Some reports noted the offensive slur isn't considered quite as offensive in America and its usage is slightly more common as a result.
Nonetheless, it still wasn't a good look - so both stars re-recorded the lines in question following the backlash.
8. Damien Hirst burning his own art
Hirst is no stranger to publicity stunts, but many criticised him for burning his own valuable artworks during a cost-of-living crisis as part of a project that saw collectors forced to choose whether to keep a physical artwork or the NFT representing it.
"It's almost like Damien Hirst is so out of touch with the real world that he's basically transcended to another plane of existence, populated only by oligarchs and the once-edgy artists they collect," wrote Time Out's Eddy Frankel.
"Still, look at it this way, even if you can't afford to turn on your heating at home, just go to Newport Street Gallery: it's free and it should be nice and toasty with all those £20,000 paintings on fire."
9. Adele's Vegas residency 1.0
The singer's initial run of dates was abruptly cancelled, with Adele telling fans through tears it wasn't ready due to a slew of pandemic-related delays, just 24 hours before the first show was due to take place.
This was less-than-welcome news to the fans who had already arrived in Vegas and paid for their flights and accommodation.
But 11 months later, the shows triumphantly came to fruition, with the singer telling fans she was "ecstatic" to kick off the residency.
10. Elon Musk's fluid approach to governing Twitter
The rules of Twitter were changing on a daily basis when the Tesla founder took over in October and introduced policies such as charging for blue ticks.
(We know it's technically a white tick on a blue background, please don't tweet us to complain.)
Many people announced they were leaving Twitter in protest over the turmoil and setting up accounts elsewhere.
The vast majority of those people returned to Twitter four minutes later and remained on it for the rest of the year.
11. Krishnan Guru-Murthy being caught on mic swearing
The Channel 4 News presenter was heard uttering an offensive word about a government minister in a live online feed which wasn't actually broadcast on TV.
However, it inevitably spread far and wide on social media and led to a week-long suspension.
Guru-Murthy apologised within minutes of being caught, which was classy, but his suspension coincided with a Tory leadership race and meant the network's leading news anchor missed out on covering the appointment of a new prime minister.
12. Waitrose re-editing its advert
The supermarket's Christmas TV advert showed two farmers comparing their sun tans - something that was criticised by skin cancer patients and charities.
The grocer said it was "sorry for the upset caused" and later confirmed it would be using an updated version of the ad to "address the concerns".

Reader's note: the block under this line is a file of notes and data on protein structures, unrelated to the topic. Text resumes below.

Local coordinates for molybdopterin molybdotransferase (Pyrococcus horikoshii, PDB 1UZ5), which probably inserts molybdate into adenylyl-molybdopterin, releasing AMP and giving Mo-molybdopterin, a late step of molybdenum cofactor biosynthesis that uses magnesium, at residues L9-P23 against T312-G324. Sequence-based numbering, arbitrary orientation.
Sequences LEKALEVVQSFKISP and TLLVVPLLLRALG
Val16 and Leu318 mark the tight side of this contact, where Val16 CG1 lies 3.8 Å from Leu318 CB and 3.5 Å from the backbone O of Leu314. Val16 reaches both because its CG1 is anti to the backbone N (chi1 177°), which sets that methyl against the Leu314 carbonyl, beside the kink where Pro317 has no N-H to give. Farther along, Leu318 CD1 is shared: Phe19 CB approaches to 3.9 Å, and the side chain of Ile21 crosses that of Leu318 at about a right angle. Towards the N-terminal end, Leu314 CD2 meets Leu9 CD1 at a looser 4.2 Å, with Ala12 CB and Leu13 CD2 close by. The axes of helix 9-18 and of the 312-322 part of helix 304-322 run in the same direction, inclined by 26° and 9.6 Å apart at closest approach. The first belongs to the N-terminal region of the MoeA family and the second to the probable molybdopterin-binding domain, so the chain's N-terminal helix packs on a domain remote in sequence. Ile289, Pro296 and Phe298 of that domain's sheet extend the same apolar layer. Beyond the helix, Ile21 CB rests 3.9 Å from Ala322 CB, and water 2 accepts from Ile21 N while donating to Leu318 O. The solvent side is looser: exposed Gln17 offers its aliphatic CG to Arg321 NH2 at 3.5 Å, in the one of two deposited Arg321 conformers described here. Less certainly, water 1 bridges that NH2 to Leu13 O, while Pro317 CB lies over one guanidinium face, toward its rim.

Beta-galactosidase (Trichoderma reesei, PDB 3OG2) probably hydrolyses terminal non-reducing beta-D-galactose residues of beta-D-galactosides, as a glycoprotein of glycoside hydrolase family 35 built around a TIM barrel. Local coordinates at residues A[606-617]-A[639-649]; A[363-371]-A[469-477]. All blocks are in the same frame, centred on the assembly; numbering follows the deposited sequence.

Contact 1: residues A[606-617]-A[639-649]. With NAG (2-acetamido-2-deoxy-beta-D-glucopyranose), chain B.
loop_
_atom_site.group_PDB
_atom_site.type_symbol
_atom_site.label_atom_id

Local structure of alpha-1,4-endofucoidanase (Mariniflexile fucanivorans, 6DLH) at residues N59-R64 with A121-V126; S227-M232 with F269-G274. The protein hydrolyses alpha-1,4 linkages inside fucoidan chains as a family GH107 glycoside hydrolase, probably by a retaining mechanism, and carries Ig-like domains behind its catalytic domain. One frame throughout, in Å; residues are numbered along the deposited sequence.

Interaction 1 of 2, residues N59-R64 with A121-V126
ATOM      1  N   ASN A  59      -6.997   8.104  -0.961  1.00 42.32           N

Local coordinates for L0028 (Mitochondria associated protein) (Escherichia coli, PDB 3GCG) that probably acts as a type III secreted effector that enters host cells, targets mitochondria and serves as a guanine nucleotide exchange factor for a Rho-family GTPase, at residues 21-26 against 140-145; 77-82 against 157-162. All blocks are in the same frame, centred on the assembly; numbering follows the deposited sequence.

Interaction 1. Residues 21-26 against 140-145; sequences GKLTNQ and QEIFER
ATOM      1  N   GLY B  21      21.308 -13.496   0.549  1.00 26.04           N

13. Bros, Amsterdam, Lightyear and She Said
Some films cost a lot of money to make, which makes their failure at the box office all the more painful.
This year had its fair share of flops - with star vehicles such as Amsterdam (starring Margot Robbie and Christian Bale) recording huge financial losses.
But the sad thing is, several of this year's box office bombs were actually pretty good films.
Bros was an excellent, hilarious and ground-breaking gay romcom, while She Said was a terrific dramatisation of the Harvey Weinstein investigation.
And while Lightyear was disappointing after the excellent Toy Story series, it certainly wasn't as bad as its critics or box office performance suggested.
14. Viola Davis playing Michelle Obama
The poor reaction to the actress's portrayal of Michelle Obama led her to speak candidly about feeling stung by poor feedback.
She acknowledged the response in an interview with the BBC, but said it was "incredibly hurtful when people say negative things about your work".
We take our hats off to Davis for acknowledging the criticism, which she described as an "occupational hazard".
"How do you move on from the hurt, from failure? But you have to. Not everything is going to be an awards-worthy performance."
15. The Don't Worry Darling press tour
Will we ever know what truly went on between Florence Pugh, Harry Styles and Olivia Wilde behind the scenes of this not-brilliant movie? Probably not.
One thing is for certain, though - all the paracetamol in the world would not cure the headache that the A-listers' behind-the-scenes shenanigans caused to the film's PR team.
Luckily for them, it didn't matter - Pugh's reluctance to plug Don't Worry Darling on her social channels or take part in the vast majority of its promotional events only made the narrative all the more fascinating to fans and journalists.
That prompted even more publicity, resulting in the film performing relatively well at the box office.